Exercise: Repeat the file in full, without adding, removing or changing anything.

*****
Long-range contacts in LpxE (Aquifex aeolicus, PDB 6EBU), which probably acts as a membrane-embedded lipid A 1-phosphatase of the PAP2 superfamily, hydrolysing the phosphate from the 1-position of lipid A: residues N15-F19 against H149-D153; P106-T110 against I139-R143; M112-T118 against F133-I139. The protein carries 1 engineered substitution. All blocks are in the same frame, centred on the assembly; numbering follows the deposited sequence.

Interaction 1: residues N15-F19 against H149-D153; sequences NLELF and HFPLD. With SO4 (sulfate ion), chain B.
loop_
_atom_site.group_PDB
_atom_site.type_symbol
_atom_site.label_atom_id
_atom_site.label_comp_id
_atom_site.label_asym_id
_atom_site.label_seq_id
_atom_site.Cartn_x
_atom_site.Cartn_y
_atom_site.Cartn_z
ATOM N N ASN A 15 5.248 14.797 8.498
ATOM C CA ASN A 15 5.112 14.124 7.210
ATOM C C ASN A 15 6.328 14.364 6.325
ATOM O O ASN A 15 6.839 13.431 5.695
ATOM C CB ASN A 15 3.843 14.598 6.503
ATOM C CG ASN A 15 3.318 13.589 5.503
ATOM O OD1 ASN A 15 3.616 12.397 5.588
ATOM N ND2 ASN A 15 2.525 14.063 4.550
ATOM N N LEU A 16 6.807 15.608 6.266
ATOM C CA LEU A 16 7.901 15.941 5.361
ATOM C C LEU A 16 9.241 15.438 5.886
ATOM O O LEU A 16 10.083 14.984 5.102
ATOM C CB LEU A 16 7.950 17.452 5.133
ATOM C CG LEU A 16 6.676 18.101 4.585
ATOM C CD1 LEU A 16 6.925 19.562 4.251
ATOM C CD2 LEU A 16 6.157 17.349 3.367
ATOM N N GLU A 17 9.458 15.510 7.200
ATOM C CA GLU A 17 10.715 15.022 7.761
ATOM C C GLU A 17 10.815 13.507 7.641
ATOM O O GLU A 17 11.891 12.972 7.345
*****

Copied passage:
Long-range contacts in LpxE (Aquifex aeolicus, PDB 6EBU), which probably acts as a membrane-embedded lipid A 1-phosphatase of the PAP2 superfamily, hydrolysing the phosphate from the 1-position of lipid A: residues N15-F19 against H149-D153; P106-T110 against I139-R143; M112-T118 against F133-I139. The protein carries 1 engineered substitution. All blocks are in the same frame, centred on the assembly; numbering follows the deposited sequence.

Interaction 1: residues N15-F19 against H149-D153; sequences NLELF and HFPLD. With SO4 (sulfate ion), chain B.
loop_
_atom_site.group_PDB
_atom_site.type_symbol
_atom_site.label_atom_id
_atom_site.label_comp_id
_atom_site.label_asym_id
_atom_site.label_seq_id
_atom_site.Cartn_x
_atom_site.Cartn_y
_atom_site.Cartn_z
ATOM N N ASN A 15 5.248 14.797 8.498
ATOM C CA ASN A 15 5.112 14.124 7.210
ATOM C C ASN A 15 6.328 14.364 6.325
ATOM O O ASN A 15 6.839 13.431 5.695
ATOM C CB ASN A 15 3.843 14.598 6.503
ATOM C CG ASN A 15 3.318 13.589 5.503
ATOM O OD1 ASN A 15 3.616 12.397 5.588
ATOM N ND2 ASN A 15 2.525 14.063 4.550
ATOM N N LEU A 16 6.807 15.608 6.266
ATOM C CA LEU A 16 7.901 15.941 5.361
ATOM C C LEU A 16 9.241 15.438 5.886
ATOM O O LEU A 16 10.083 14.984 5.102
ATOM C CB LEU A 16 7.950 17.452 5.133
ATOM C CG LEU A 16 6.676 18.101 4.585
ATOM C CD1 LEU A 16 6.925 19.562 4.251
ATOM C CD2 LEU A 16 6.157 17.349 3.367
ATOM N N GLU A 17 9.458 15.510 7.200
ATOM C CA GLU A 17 10.715 15.022 7.761
ATOM C C GLU A 17 10.815 13.507 7.641
ATOM O O GLU A 17 11.891 12.972 7.345